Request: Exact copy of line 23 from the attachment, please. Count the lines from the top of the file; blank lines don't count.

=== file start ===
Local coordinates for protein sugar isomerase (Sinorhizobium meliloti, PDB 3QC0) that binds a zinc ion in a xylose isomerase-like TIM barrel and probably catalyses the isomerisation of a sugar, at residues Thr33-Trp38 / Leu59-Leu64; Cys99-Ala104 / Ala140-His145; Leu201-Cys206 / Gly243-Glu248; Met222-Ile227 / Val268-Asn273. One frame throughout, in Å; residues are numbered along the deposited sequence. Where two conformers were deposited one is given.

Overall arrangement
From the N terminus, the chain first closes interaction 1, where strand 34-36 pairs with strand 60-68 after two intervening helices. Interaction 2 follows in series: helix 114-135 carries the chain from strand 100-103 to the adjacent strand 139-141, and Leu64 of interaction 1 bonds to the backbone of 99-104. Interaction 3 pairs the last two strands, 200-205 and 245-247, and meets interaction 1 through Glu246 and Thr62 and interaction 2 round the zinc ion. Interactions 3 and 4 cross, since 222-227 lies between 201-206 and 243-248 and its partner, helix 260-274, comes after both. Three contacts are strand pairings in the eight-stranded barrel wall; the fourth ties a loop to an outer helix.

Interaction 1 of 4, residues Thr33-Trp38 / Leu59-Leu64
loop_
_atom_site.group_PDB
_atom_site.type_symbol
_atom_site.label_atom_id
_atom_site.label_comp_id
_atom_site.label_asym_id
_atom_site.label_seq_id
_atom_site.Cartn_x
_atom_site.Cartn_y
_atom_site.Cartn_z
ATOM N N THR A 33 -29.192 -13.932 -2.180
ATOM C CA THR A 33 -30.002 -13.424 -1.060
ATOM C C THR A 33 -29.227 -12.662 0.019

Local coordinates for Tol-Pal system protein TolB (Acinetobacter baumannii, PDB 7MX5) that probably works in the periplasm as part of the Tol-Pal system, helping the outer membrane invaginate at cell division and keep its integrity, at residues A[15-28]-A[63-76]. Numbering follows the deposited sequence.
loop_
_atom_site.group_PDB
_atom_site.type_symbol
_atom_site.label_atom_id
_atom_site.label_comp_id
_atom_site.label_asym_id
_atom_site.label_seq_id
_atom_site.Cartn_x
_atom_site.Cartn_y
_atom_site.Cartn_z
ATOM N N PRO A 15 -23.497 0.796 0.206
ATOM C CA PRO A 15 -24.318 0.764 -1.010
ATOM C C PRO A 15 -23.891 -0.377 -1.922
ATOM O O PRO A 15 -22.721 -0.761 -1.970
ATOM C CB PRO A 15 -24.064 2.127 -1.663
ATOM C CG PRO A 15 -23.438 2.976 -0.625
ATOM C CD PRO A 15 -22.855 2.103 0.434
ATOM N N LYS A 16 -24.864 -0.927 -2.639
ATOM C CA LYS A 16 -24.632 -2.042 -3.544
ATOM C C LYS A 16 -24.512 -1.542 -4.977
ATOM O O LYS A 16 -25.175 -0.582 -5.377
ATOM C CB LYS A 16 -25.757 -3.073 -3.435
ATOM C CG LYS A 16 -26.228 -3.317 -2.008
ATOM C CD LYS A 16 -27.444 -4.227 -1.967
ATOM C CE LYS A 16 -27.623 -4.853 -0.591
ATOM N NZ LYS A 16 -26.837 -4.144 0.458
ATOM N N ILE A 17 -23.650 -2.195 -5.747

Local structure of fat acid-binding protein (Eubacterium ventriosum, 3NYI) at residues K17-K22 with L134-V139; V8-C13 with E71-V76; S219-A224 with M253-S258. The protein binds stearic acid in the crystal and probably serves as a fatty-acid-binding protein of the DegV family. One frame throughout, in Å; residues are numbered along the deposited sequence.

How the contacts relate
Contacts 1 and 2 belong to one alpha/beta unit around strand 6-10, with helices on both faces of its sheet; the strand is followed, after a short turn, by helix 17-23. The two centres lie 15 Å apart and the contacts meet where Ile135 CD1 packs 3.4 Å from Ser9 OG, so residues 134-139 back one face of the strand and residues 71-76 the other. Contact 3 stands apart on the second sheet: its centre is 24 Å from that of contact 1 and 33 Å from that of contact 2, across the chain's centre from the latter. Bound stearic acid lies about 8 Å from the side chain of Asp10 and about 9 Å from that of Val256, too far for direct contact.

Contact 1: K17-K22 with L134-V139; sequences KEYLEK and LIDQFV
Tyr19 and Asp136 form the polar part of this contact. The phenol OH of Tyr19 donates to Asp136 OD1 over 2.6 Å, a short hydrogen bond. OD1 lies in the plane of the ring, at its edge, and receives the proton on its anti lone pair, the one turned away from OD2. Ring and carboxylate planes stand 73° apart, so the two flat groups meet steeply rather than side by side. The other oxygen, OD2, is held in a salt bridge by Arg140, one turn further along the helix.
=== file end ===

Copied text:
_atom_site.label_comp_id